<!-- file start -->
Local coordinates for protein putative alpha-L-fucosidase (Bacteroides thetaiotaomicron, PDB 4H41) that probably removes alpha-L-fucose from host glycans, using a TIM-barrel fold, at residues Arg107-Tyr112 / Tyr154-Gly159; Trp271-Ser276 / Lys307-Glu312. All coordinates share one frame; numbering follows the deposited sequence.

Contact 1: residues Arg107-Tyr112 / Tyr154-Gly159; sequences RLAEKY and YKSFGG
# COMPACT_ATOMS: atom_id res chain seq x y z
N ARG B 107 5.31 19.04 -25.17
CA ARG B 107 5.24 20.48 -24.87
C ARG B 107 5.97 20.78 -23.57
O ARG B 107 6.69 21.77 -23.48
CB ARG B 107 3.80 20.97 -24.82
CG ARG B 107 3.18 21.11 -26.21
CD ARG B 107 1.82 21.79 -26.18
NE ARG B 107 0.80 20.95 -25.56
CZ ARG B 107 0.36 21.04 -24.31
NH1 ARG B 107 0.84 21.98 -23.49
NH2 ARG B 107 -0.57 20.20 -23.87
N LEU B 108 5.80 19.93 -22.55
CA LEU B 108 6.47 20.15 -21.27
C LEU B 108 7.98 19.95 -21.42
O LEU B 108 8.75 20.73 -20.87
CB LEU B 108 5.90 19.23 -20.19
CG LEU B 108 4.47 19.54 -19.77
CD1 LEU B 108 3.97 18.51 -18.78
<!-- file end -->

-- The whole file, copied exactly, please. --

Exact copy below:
Local coordinates for protein putative alpha-L-fucosidase (Bacteroides thetaiotaomicron, PDB 4H41) that probably removes alpha-L-fucose from host glycans, using a TIM-barrel fold, at residues Arg107-Tyr112 / Tyr154-Gly159; Trp271-Ser276 / Lys307-Glu312. All coordinates share one frame; numbering follows the deposited sequence.

Contact 1: residues Arg107-Tyr112 / Tyr154-Gly159; sequences RLAEKY and YKSFGG
# COMPACT_ATOMS: atom_id res chain seq x y z
N ARG B 107 5.31 19.04 -25.17
CA ARG B 107 5.24 20.48 -24.87
C ARG B 107 5.97 20.78 -23.57
O ARG B 107 6.69 21.77 -23.48
CB ARG B 107 3.80 20.97 -24.82
CG ARG B 107 3.18 21.11 -26.21
CD ARG B 107 1.82 21.79 -26.18
NE ARG B 107 0.80 20.95 -25.56
CZ ARG B 107 0.36 21.04 -24.31
NH1 ARG B 107 0.84 21.98 -23.49
NH2 ARG B 107 -0.57 20.20 -23.87
N LEU B 108 5.80 19.93 -22.55
CA LEU B 108 6.47 20.15 -21.27
C LEU B 108 7.98 19.95 -21.42
O LEU B 108 8.75 20.73 -20.87
CB LEU B 108 5.90 19.23 -20.19
CG LEU B 108 4.47 19.54 -19.77
CD1 LEU B 108 3.97 18.51 -18.78